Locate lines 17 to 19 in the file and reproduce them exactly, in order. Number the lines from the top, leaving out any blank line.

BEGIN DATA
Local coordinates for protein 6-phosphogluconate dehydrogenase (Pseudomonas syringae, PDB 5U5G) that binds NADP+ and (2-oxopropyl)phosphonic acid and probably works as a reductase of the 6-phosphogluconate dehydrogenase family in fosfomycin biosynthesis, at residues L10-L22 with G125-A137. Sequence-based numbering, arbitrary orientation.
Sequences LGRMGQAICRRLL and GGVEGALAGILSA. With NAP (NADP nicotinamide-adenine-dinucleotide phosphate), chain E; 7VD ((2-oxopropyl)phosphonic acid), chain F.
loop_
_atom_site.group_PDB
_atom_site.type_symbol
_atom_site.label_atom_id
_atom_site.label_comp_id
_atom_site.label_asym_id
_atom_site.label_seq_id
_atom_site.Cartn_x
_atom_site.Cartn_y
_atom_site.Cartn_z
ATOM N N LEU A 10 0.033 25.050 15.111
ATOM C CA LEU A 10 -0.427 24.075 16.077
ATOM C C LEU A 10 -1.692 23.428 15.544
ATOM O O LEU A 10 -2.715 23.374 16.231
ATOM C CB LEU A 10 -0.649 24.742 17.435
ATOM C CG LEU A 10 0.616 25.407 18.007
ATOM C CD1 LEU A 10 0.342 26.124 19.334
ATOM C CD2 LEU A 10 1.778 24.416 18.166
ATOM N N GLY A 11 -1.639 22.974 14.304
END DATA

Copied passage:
ATOM C CB LEU A 10 -0.649 24.742 17.435
ATOM C CG LEU A 10 0.616 25.407 18.007
ATOM C CD1 LEU A 10 0.342 26.124 19.334